Colignatus, Thomas (2017): Comparing votes and seats with a diagonal (dis) proportionality measure, using the slopediagonal deviation (SDD) with cosine, sine and sign.
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Abstract
Let v be a vector of votes for parties and s a vector of their seats gained in the House of Commons or the House of Representatives  with a single zero for the lumped category of "Other", of the wasted vote for parties that got votes but no seats. Let V = 1'v be total turnout and S = 1's the total number of seats, and w = v / V and z = s / S. Then k = Cos[w, z] is a symmetric measure of similarity of the two vectors, θ = ArcCos[k] is the angle between the two vectors, and Sin[θ] = Sqrt[1 – b p] is a measure of disproportionality along the diagonal in {w, z} space. The geometry that uses Sin appears to be less sensitive than voters, representatives and researchers are to disproportionalities. This likely relates to the WeberFechner law. A disproportionality measure with improved sensitivity for human judgement is 10 √Sin[θ]. This puts an emphasis on the first digits of a scale of 10, which can be seen as an inverse (Bart Simpson) report card. The suggested measure has a sound basis in the theory of voting and statistics. The measure of 10 √Sin[θ] satisfies the properties of a metric and may be called the slopediagonal deviation (SDD) metric. The cosine is the geometric mean of the slope b of the regression through the origin of z given w and slope p of w given z. The sine uses the deviation of this mean from the diagonal. The paper provides (i) theoretical foundations, (ii) evaluation of the relevant literature in voting theory and statistics, (iii) example outcomes of both theoretical cases and the 2017 elections in Holland, France and the UK, and (iv) comparison to other disproportionality measures and scores on criteria. Using criteria that are accepted in the voting literature, SDD appears to be better than currently available measures. It is rather amazing that the measure has not been developed a long time ago and been used for long. My search in the textbooks and literature has its limits however. A confusing aspect of variables in the unit simplex is that "proportionality" concerns only the diagonal in the {w, z} scatter plot while generally (e.g. in nonnormalised space) any line through the origin is proportional.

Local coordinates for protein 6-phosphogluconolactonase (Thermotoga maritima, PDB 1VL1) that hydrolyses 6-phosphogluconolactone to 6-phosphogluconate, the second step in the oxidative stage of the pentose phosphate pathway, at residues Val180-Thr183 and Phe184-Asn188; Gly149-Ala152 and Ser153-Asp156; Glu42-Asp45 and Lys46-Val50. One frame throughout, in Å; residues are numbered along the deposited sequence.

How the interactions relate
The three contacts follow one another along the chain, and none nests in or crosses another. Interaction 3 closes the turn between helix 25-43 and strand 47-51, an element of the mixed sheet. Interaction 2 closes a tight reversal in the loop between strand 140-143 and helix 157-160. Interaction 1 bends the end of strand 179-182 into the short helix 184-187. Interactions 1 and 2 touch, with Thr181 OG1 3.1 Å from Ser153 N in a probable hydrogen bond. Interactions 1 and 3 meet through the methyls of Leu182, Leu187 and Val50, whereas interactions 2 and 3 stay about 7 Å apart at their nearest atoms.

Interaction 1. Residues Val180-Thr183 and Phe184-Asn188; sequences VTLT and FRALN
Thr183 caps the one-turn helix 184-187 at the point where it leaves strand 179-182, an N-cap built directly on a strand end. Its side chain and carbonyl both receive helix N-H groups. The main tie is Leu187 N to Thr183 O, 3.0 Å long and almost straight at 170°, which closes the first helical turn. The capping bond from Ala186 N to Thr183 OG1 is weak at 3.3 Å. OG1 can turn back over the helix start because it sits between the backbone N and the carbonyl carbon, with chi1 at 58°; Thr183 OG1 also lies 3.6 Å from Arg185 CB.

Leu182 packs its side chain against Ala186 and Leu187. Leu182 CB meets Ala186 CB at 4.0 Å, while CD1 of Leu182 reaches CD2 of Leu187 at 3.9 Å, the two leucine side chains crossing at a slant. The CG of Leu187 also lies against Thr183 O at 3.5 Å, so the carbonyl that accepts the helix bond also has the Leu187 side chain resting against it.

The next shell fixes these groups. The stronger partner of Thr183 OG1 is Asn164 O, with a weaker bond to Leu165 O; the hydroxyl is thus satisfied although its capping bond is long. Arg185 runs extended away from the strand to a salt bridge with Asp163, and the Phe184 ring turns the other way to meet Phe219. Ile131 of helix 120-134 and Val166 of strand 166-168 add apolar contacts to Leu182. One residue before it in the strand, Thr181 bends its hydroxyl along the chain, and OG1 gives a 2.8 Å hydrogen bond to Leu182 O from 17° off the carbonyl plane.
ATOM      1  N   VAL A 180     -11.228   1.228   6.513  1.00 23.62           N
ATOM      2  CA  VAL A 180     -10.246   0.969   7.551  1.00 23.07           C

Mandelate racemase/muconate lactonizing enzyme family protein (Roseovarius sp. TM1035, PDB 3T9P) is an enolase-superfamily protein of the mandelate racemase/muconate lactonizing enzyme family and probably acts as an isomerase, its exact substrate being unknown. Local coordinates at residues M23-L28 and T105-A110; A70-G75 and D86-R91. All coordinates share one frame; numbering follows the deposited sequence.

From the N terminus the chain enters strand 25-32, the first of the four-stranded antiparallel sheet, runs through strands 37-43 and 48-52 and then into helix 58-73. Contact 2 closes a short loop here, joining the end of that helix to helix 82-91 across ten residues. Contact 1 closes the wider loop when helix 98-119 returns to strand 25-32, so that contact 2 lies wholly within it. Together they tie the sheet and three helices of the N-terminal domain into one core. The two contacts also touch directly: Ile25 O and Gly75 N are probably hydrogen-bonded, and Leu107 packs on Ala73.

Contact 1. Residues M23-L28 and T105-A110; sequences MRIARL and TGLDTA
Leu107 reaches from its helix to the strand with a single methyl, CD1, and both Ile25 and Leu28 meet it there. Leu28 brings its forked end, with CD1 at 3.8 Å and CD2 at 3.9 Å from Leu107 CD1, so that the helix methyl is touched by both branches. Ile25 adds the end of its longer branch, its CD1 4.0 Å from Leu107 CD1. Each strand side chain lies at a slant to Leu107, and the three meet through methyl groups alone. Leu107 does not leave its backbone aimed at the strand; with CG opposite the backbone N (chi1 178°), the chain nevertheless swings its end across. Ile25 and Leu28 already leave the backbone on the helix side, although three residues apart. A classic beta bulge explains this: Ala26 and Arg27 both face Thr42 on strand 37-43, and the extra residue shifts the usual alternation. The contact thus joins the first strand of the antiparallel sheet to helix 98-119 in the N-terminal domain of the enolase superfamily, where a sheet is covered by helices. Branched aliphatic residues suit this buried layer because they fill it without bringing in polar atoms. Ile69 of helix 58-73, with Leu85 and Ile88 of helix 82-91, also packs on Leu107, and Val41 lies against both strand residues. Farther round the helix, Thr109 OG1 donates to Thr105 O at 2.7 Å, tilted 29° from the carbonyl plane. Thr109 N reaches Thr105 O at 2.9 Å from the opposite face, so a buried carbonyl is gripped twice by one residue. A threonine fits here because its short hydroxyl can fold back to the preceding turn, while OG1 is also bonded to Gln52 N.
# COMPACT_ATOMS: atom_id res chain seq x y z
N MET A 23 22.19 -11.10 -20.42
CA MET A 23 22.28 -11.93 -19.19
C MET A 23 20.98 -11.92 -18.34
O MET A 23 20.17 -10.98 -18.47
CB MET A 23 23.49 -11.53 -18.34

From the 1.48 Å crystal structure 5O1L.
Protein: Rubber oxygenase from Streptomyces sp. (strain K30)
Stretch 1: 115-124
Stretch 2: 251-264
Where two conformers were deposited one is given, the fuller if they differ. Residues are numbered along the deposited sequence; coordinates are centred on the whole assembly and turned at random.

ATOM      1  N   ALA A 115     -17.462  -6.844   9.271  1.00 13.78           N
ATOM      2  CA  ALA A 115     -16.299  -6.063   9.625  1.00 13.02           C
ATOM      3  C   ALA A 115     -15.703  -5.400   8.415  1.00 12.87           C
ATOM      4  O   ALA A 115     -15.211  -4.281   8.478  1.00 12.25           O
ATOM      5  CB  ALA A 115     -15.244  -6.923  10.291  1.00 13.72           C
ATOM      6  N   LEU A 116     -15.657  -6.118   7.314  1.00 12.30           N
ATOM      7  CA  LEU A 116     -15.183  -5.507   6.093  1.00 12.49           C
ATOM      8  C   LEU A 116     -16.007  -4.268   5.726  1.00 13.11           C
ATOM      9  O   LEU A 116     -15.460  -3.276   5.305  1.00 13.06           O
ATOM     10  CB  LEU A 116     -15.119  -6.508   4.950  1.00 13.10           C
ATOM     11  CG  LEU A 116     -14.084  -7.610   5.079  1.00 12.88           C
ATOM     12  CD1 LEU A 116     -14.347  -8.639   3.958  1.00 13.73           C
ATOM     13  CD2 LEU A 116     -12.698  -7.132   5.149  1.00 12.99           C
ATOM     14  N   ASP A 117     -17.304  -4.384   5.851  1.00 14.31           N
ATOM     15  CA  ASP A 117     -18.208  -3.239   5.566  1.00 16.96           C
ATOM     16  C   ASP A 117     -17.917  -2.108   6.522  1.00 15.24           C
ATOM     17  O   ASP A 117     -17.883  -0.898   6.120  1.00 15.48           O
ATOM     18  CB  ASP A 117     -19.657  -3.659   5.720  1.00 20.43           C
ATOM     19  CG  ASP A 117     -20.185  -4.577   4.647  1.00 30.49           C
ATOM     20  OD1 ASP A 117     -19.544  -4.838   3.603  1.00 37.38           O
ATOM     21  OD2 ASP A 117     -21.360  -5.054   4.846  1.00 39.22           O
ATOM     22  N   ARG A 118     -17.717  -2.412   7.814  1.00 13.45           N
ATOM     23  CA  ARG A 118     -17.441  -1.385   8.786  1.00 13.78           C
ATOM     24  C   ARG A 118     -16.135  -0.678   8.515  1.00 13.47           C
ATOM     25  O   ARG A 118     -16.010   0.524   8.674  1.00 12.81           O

Item Type:  MPRA Paper 

Institution:  Thomas Cool Consultancy & Econometrics 
Original Title:  Comparing votes and seats with a diagonal (dis) proportionality measure, using the slopediagonal deviation (SDD) with cosine, sine and sign 
Language:  English 
Keywords:  General Economics, Social Choice, Social Welfare, Election, Majority Rule, Parliament, Party System, Representation, Proportion, District, Voting, Seat, Metric, Euclid, Distance, Cosine, Sine, Gallagher, LoosemoreHanby, SainteLaguë, Largest Remainder, Webster, Jefferson, Hamilton, Slope Diagonal Deviation, Correlation, Diagonal regression, Regression through the origin, Apportionment, Disproportionality, Equity, Inequality, Lorenz, Gini coefficient 
Subjects:  A  General Economics and Teaching > A1  General Economics > A10  General D  Microeconomics > D6  Welfare Economics > D63  Equity, Justice, Inequality, and Other Normative Criteria and Measurement D  Microeconomics > D7  Analysis of Collective DecisionMaking > D71  Social Choice ; Clubs ; Committees ; Associations D  Microeconomics > D7  Analysis of Collective DecisionMaking > D72  Political Processes: RentSeeking, Lobbying, Elections, Legislatures, and Voting Behavior 
Item ID:  80965 
Depositing User:  Thomas Colignatus 
Date Deposited:  25 Aug 2017 16:23 
Last Modified:  07 Oct 2019 12:59 
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URI:  https://mpra.ub.unimuenchen.de/id/eprint/80965 
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Comparing votes and seats with a diagonal (dis) proportionality measure, using the slopediagonal deviation (SDD) with cosine, sine and sign. (deposited 18 Aug 2017 22:21)
 Comparing votes and seats with a diagonal (dis) proportionality measure, using the slopediagonal deviation (SDD) with cosine, sine and sign. (deposited 25 Aug 2017 16:23) [Currently Displayed]